Corn Rootworm Concerns

Mar 13, 2024

Corn rootworm is a pest that has often been overlooked in our trade area and is something that needs to be addressed going forward. We walked several fields throughout our trade area last season and saw increased numbers in most of the geography we cover. It is a pest that can be very devastating to not only yield but overall harvestability with yield losses estimated at up to over 50% of the total potential. The main impact of this pest is pruning of the main corn roots which results in less uptake of water and nutrients of the plant and results in the corn lodging or tipping over.

So how do we deal with this going forward?

Crop rotation is still the best option, but with extended diapause in Northern Corn Rootworm this is not always as effective as one might expect. Extended diapause means that a population of this insect species will lay eggs that require a few seasons of winter to hatch. Some recent work has shown that the eggs can lay viable in the soil for up to three years before they hatch. This means that once a population gets established other means of management must be used such as insecticide in furrow and the incorporation of traits that help control the pest. There are several options for insecticide that are effective against corn rootworm. These options can require a different delivery system depending on the type of planter setup that you currently have. Traits are also a good option, but they should be rotated with different traits to help slow down trait resistance. The third option for control is beetle bombing which is aerial spraying, but this is very difficult to time, and it is not a stand-alone method. Adults can emerge over a long period of time, and this is what can make timing this application difficult.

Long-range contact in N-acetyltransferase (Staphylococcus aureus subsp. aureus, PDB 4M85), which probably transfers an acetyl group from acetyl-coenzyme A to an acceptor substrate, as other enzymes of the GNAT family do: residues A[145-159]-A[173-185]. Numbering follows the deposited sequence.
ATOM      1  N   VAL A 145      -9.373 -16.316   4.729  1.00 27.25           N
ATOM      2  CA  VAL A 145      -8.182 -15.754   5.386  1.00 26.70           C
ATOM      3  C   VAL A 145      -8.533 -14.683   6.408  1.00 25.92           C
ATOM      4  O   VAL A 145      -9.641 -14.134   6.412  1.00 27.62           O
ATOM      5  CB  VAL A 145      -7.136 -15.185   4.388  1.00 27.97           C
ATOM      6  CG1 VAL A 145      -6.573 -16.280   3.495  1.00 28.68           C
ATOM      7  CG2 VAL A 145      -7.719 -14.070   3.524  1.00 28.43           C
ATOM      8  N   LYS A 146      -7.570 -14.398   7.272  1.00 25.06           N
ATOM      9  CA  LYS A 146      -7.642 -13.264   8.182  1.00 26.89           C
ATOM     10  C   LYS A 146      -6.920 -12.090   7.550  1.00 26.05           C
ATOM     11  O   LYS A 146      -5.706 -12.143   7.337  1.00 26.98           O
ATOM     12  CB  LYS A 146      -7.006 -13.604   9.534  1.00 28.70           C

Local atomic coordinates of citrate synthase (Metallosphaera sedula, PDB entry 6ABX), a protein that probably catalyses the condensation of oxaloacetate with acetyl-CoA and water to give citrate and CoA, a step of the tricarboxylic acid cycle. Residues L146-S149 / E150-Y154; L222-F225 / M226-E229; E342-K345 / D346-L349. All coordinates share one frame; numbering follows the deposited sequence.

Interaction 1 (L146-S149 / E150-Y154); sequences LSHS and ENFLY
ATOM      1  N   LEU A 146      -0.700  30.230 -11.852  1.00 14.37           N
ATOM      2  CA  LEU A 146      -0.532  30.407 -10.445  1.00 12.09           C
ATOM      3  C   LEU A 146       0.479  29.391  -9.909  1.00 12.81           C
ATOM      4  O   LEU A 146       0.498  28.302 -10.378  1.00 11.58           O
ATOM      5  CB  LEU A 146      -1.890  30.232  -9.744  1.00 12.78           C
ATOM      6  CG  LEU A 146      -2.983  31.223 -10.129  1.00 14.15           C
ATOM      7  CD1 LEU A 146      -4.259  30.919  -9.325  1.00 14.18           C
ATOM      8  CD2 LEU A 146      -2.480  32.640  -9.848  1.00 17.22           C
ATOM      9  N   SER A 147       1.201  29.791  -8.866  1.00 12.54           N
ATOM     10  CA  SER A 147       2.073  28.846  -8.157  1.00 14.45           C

The main takeaway is that this pest must be monitored going forward and multiple methods of control should be used to preserve overall corn yields. We would like to thank you for your continued support of West Central Ag Services. If you want further information on this topic or others, please reach out to your local agronomist.

-Rick Walker

Read More News

May 15, 2024
CHS and West Central Ag Services cooperatives have signed a nonbinding letter of intent for West Central Ag Services to join CHS.
May 14, 2024
The crew in Mahnomen has been staying busy this planting season.
Mar 18, 2024
Patronage dividends are those distributions of profits paid by cooperatives, like West Central Ag Services (WCAS), to their members. The dividends are paid based on a portion of WCAS’ profits, and distributed back to the owner members proportionate to the volume of business they do with the coop. Below is an outline of our guidelines as defined in our by-laws. In the event of any discrepancies, our by-laws are the ruling document.